Tag Archives: iFactory

Safari Books Acquires PubFactory Interface from RDW Group

Interesting news from Safari Books and RDW Group regarding the acquisition of the PubFactory technology interface.  I have featured the PubFactory interface and it’s development team in previous posts and interviews (Tom Beyer and Marc Segers).  I’m happy to see it is growing.  Here is the official press release on the acquisition by Safari.  Below is a blog post from Andrew Savikas, CEO of Safari Books Online.
Welcoming the PubFactory Team to Safari Books Online

For some time now, we’ve admired the work of PubFactory, a team within RDW Group’s iFactory division that builds powerful systems for delivering mixed content like books, videos, journals, and reference databases through the web for publishers like Oxford University Press, Sage Publications, DeGruyter, Cengage Learning, Harvard University Press and Bloomsbury. Continue reading

Reference Interface Development, an interview with Marc Segers of iFactory

Yesterday I spoke with Marc Segers from iFactory about the trends in online reference platforms and what the future might bring.  Marc offered some great insight, particularly in the areas of content integrations, discoverability, and mobile access.  I hope you will take a listen.  Follow-up questions can be sent to Marc at marcs@ifactory.com.

Marc’s interview and 25+ others are available on the NSR interviews page.

SAGE Research Methods Online – Free access to beta until Jan. 2011

SAGE Research Methods Online (SRMO): the essential tool for researchers has been release in beta.  SRMO provides advanced search and discovery tools to support researchers and students as they explore relevant content across the social and behavioral sciences, covering quantitative, qualitative and mixed methods. It was designed by iFactory.

“SRMO combines world-leading content from a broad range of sources—books, dictionaries, encyclopedias, journals, videos—with a truly unique search and discovery solution which we think is going to offer everyone from new students to advanced researchers a really useful service,” said Martha Sedgwick, Senior Manager, Online Products, SAGE. “We’ve had an incredibly positive response from both librarians and faculty since we opened the Beta version of SRMO, and their feedback during this period will enable us to enhance the platform even further.” Continue reading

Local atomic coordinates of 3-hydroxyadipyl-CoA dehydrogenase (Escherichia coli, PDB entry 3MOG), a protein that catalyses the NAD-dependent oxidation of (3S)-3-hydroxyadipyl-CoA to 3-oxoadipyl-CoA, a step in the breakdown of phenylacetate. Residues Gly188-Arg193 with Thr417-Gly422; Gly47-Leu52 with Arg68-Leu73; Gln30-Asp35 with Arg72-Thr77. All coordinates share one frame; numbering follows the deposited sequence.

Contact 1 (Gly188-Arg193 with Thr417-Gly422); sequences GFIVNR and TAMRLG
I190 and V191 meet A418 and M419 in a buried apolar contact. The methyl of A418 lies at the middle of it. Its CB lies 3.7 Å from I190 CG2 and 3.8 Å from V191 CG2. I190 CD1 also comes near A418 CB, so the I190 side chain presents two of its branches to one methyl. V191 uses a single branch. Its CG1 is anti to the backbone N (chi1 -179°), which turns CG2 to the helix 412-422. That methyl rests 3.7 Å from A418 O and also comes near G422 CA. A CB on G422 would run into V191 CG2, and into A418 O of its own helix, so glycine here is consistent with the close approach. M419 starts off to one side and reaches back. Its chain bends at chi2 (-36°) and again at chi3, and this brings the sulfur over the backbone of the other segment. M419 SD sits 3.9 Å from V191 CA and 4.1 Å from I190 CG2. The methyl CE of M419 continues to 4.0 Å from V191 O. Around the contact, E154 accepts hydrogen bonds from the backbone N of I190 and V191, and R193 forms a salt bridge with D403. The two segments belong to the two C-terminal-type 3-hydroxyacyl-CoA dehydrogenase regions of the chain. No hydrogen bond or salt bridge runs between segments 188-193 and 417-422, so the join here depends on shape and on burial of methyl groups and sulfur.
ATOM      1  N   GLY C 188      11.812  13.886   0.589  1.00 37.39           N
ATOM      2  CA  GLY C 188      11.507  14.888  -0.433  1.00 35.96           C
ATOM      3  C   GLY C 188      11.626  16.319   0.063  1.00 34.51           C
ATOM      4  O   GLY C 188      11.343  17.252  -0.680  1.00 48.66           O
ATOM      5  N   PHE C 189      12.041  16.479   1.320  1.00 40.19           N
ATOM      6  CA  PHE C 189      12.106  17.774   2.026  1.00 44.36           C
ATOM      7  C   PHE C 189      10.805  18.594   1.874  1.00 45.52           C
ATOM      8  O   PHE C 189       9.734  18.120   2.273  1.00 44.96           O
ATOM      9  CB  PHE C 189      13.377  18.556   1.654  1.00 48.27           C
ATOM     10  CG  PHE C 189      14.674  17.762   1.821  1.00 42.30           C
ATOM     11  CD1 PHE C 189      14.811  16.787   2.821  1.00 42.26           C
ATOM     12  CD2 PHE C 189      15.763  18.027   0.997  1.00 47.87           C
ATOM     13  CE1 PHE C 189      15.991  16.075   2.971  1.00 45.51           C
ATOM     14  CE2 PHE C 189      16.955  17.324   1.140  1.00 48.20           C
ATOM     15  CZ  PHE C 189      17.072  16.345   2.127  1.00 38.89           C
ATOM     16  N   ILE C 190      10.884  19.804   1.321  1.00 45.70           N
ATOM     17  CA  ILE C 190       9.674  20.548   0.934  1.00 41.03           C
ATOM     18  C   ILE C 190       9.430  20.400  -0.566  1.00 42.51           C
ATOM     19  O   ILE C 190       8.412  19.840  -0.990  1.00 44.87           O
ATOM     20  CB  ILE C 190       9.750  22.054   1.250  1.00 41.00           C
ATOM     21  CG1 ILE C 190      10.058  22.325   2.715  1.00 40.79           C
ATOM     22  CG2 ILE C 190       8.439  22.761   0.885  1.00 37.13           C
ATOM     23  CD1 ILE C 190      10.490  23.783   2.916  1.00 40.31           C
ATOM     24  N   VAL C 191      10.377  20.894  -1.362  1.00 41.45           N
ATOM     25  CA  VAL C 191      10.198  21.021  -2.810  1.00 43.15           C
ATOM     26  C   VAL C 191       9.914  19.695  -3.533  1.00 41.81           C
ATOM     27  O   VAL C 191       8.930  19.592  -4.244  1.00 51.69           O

PubFactory

During the TOC Conference I got a demo of iFactory’s new platform, PubFactory from Tom Beyer, Director of Publishing at iFactory.

PubFactory is an online publishing platform for publishers or libraries that is xml based, and supports ePub, DocBook, TEI, and NLM Journal formats.  They also support ONIX and RDF for metadata and PDF (metadata and full text searching/viewing).  Continue reading

Oxford University Press chooses PubFactory for Oxford Dictionaries Online

Excited to see that OUP is working with iFactory, and their new platform, PubFactory.  I haven’t seen PubFactory since beta, so I’m anxious to try it out.  Am hoping to get a grand tour via webinar this month, so look for an informal PubFactory review on NSR soon.   Here’s the press release:

iFactory chosen for superior fusion of design and technology,
continues long-standing relationship with OUP

BOSTON – January 14, 2010 — iFactory, an award-winning web design and development firm, today announced that Oxford University Press (OUP) has chosen iFactory’s new online publishing development platform, PubFactory, to develop Oxford Dictionaries Online, a new global modern English dictionary and language reference service. OUP, a major provider of online reference and scholarly content to libraries, turned to iFactory for this project because of its unique focus on design and custom development capabilities.
Continue reading

Interactive Online Reference – Survey Results & Charleston Presentation

Last month I posted a link to a survey about interactive online reference features.  The survey was used to gauge the interest in 30 different interface features, ranging from video and sound to course packs, Web 2.0 features, and sharing materials.  The results of the survey were used during a presentation at the Charleston Conference on November 6, 2009.  The presentation was titled “Interactive Online Reference” and was presented by Tom Beyer from iFactory and myself.  The slides from our presentation are available here, and do include the results of the survey.  Overall, the respondents favored all 30 features, as everything received greater than 50% approval.  But, there were definite favorites, which are listed.  During our presentation, we used audience response systems to tally the interest of the attendees.  The results of those impromptu surveys are also included in the slides.

The January 2010 Booklist will include a summary of the presentation and survey in my Off The Shelf column (which I will post of course), and the full paper will be available in the 29th Annual Charleston Conference Proceedings sometime in 2010.   If you have any questions, feel free to contact me.

Sue

Survey – online reference databases

NSR Readers,